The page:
This female Ficus melinocarpa was fruiting at the edge of the Tabin Wildlife Reserve in East Sabah on 17 February 2021.
F. melinocarpa is most common in the Solomon Islands east of New Guinea where it is an important component of the island forests. In Borneo F. melinocarpa is rare and has obviously arrived in Borneo from the east across Wallace’s Line. Note that the seeds are covered in a hairy “skin” which is highly unusual for figs. Note also that the leaves grow in a flat plane (distichous) which is typical of figs in Section sycidium. This feature easily distinguishes F. melinocarpa from similar figs with tall straight pale trunks and large buttresses such as Ficus callosa and Ficus albipila in Section Oreosycea with leaves that grow in spirals on the twig.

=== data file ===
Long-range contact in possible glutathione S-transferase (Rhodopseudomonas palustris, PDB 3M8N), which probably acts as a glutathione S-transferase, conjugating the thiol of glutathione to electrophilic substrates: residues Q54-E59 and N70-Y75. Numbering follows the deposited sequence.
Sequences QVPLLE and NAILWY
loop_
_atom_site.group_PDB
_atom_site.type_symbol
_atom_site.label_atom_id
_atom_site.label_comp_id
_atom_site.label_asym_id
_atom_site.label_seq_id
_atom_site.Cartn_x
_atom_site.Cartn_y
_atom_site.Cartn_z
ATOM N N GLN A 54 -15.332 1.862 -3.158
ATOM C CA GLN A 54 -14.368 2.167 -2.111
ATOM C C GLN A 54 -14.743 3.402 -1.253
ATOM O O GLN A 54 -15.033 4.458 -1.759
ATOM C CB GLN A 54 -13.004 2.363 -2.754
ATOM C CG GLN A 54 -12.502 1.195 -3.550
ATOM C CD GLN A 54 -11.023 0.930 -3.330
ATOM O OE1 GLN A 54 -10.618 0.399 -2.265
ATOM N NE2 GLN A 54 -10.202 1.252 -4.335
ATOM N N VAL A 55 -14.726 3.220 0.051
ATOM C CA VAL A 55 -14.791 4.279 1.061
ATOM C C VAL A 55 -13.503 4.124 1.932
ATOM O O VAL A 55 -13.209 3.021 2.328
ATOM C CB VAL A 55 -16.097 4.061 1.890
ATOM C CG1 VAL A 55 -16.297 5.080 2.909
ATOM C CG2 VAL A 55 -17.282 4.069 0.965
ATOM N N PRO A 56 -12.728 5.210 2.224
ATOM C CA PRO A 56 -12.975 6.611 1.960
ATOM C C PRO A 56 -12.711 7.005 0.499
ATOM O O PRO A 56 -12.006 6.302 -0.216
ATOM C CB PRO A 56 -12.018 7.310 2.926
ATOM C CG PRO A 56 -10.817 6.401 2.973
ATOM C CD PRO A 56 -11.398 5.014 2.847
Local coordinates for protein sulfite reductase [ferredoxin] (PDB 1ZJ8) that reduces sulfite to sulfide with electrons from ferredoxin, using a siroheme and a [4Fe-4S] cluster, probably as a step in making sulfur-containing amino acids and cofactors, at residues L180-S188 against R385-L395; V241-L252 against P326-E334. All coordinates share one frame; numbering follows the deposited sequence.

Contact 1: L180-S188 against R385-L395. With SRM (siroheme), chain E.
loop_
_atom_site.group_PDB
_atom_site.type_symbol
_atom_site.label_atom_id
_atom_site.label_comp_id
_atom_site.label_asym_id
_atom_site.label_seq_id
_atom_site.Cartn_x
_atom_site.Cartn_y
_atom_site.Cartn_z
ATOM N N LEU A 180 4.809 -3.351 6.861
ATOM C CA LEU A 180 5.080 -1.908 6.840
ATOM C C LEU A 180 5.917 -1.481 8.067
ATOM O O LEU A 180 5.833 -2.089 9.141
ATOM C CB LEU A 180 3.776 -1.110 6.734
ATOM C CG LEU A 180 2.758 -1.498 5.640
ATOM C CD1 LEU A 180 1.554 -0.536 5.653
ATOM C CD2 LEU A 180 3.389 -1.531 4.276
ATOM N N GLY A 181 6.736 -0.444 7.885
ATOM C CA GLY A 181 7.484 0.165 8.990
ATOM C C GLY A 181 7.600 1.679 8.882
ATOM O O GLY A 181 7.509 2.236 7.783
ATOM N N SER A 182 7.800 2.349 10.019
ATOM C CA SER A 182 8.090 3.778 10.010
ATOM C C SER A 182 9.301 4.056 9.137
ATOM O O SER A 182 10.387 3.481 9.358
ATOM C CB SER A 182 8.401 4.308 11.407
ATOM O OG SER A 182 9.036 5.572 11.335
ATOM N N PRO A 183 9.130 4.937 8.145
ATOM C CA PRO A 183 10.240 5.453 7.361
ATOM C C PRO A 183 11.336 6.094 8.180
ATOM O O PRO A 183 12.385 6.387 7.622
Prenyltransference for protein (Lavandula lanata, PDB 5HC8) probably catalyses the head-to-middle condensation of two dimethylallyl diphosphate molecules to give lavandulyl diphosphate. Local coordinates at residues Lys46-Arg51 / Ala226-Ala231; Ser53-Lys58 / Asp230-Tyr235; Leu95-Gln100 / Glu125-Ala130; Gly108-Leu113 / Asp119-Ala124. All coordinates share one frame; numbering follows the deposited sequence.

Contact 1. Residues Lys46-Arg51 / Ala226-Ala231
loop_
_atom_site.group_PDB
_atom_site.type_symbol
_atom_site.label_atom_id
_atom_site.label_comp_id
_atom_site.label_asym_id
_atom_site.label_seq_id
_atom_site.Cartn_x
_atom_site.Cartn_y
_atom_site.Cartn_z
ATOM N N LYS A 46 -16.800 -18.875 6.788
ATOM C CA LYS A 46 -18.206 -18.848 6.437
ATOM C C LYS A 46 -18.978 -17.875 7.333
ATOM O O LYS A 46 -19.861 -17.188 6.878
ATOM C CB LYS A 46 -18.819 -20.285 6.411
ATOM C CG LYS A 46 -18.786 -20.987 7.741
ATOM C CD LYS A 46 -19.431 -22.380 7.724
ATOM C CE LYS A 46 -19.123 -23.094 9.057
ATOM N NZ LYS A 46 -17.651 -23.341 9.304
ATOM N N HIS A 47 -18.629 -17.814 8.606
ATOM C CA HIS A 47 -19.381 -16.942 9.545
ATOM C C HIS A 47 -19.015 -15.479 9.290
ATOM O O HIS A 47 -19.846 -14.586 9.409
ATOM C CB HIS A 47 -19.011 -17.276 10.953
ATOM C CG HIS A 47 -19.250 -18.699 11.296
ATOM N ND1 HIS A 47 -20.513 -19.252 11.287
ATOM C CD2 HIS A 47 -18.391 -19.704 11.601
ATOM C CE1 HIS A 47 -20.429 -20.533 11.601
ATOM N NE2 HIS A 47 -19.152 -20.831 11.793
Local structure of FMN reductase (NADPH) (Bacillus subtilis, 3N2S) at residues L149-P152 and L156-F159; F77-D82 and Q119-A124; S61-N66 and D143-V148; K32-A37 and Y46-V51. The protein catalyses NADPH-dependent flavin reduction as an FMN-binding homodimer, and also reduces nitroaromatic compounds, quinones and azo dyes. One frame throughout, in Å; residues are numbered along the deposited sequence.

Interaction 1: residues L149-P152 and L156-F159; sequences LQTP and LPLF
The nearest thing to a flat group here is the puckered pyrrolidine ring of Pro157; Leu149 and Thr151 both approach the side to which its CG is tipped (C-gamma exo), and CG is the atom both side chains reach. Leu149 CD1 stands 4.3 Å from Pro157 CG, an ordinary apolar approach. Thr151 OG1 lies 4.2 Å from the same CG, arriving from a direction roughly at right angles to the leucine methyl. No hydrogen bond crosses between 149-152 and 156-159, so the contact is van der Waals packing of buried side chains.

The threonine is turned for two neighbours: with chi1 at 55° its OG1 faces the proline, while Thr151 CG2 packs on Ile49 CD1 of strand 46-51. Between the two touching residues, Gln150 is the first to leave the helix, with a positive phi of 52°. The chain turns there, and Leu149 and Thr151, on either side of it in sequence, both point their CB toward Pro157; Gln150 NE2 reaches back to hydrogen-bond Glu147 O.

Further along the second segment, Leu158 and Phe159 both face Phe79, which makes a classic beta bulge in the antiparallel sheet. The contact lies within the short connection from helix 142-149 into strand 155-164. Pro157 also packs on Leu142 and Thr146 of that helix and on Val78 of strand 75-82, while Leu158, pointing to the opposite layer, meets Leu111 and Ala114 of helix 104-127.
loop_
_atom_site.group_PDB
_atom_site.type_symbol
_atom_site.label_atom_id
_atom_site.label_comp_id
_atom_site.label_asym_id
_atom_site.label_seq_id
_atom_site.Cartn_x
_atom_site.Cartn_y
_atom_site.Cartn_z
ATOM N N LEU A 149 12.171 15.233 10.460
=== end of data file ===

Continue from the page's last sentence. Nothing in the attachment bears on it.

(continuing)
Thanks to Dr Zainal Zahari Zainuddin of the SFGC for the information and photos.